Conventional wisdom doesn’t always pan out in the surf, especially when it comes to leader choice.
Let me pose a question to you, the reader: when it comes to striper leaders, thinner is always better, right? For example, if one brand of leader is 0.60mm and rated to 50 pounds, and another is 0.90mm and rated to 50 pounds, it’s obvious that the first line is a better, higher quality line, correct? Even if the first one is a little more expensive, it’s got to be worth it because it’ll tie better knots and be less visible to the fish, or that’s the assumption.
Unfortunately, I hear this a lot, and I’ve got bad news for all you surf guys who have made this mistake, buying the “better” line, might actually be costing you fish.
First, let’s discuss line-test rating. The number on the box is often hardly (if ever) the entire story. First, there is no independent testing organization reviewing these lines (to my knowledge). Next, the number on the box or spool is a static rating that does not account for shock, flex, or abrasion. The rating is typically measured using a mechanical device that slowly and evenly applies force to the line until it breaks. Have you ever landed a fish that slowly and evenly applied force to the line?
This means there is some bias to the number; a thin, hard, stretch-free line may technically be as strong as a soft, thick, stretchy line, but on the water the thinner and stiffer line may end up acting like a much lower-rated line, it just won’t handle hard hook-sets and dramatic changes in direction by powerful fish the same.
Even more to the point, a thin line is going to have a lot less abrasion resistance than a thicker line, all other things being equal. Abrasion resistance is everything in the striper surf, it’s really the single most important factor anywhere other than just open sandy beach, and even there, I’d argue abrasion resistance is an asset. Frankly, I’d rather have a tougher, abrasion resistant line than just about anything else. The visibility, handling, memory and even stretch of the line are just so much less important than abrasion resistance.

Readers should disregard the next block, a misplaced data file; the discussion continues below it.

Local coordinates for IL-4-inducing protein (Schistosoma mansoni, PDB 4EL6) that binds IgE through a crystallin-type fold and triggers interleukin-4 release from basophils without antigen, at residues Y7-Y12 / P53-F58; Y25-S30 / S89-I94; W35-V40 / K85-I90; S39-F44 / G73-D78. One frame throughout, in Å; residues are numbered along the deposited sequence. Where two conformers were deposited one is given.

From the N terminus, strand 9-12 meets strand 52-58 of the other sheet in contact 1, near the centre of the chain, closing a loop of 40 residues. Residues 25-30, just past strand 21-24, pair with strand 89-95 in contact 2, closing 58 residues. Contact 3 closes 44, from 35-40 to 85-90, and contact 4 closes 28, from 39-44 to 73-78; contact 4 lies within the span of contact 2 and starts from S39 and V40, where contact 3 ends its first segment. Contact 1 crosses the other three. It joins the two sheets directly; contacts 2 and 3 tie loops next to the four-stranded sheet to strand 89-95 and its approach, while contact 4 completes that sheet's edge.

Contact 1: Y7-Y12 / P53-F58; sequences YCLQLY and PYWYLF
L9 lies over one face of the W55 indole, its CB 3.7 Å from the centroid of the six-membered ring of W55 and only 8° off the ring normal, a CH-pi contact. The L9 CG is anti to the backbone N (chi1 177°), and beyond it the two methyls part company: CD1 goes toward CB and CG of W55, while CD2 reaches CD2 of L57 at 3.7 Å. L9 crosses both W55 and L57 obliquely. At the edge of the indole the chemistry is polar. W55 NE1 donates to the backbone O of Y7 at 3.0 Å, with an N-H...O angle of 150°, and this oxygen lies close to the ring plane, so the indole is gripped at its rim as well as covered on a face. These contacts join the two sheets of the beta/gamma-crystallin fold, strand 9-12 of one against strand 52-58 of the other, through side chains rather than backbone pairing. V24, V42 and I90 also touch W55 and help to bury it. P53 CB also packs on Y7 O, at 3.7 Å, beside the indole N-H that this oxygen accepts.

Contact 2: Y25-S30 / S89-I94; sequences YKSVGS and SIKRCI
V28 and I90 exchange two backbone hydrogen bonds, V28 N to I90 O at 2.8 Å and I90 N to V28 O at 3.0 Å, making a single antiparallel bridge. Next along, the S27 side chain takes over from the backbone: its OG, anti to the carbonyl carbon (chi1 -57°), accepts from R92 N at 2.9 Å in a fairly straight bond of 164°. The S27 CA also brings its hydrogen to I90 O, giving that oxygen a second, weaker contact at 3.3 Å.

When it comes to abrasion resistance, the thicker the line ultimately the better its performance. There really isn’t any other way around it. Yes, some lines are better made than others, some will only nick or burr, while others will simply cut, at the same diameter. High quality materials and workmanship definitely matter, there’s no argument there from me, but they’ll only take you so far. When you’re comparing two brands of high to “ultra” quality monofilament (or fluoro), there really isn’t a replacement for diameter.
For example, Trilene Big Game is a great, very stretchy line that – while not premium – stands up well in the surf as a leader. However, when fishing 50-pound Big Game side-by-side with 50-pound Trikfish Armor Tough, I can tell you the Big Game doesn’t have nearly the same abrasion resistance. On the package, Trikfish claims it’s 0.75 mm thick, while Big Game is 0.71 mm. In the hand, the Trikfish feels much thicker, and a micrometer supports this observation; by my measurements it’s at least 20% thicker. That helps explain why the Trikfish is just so darn tough, and one of my favorite leaders: it’s seriously thick!
This also applies to comparing lines like the new Seaguar Inshore and Seaguar Premium. While they may both be rated to the same test, 30-pound Inshore is thicker than Premium. In my testing, Blue is a much better all-around striper and tarpon leader as it will withstand so much more abuse, while the premium is probably the best choice for albies, for example. So when it comes to choosing leader material in the surf, don’t skimp on the thickness. While it may be a negative in freshwater or as a saltwater running line, a thick leader can actually be an asset for striper surf fishing.
In closing, I want to make it clear I’m not discounting workmanship or materials. I’ll take a high-quality, consistently built line that is slightly thinner than super thick department store brand any day. But, for the surf, I’ll also probably pass on the latest, thinnest (and typically most expensive) line as well. Case in point, this year I tried out a new fluorocarbon that was incredibly thin. At first I was very, very happy with the results, I was able to out fish some eel fishermen after being defeated by them repeatedly night after night. Disturbingly, I can make no other conclusion than it was because of changing my leader. It worked so well I was genuinely upset! What had I been missing all these years by not using an ultra-thin fluoro leader?
But then, over the next couple months, I lost several decent to large fish under conditions and in places I never should have had any trouble…the leader just kept breaking. In fact, one night I set the hook on what felt like a heavy fish, the fish turned, shook its head twice, and just the action of the head shake snapped the leader at the knot! That was a first for me. In the end, while I landed three nice fish on the thinner leader, I lost at least twice, if not three-times that many because of that same line. You won’t find me trying it out again in 2023, I’ll stick to the thick stuff!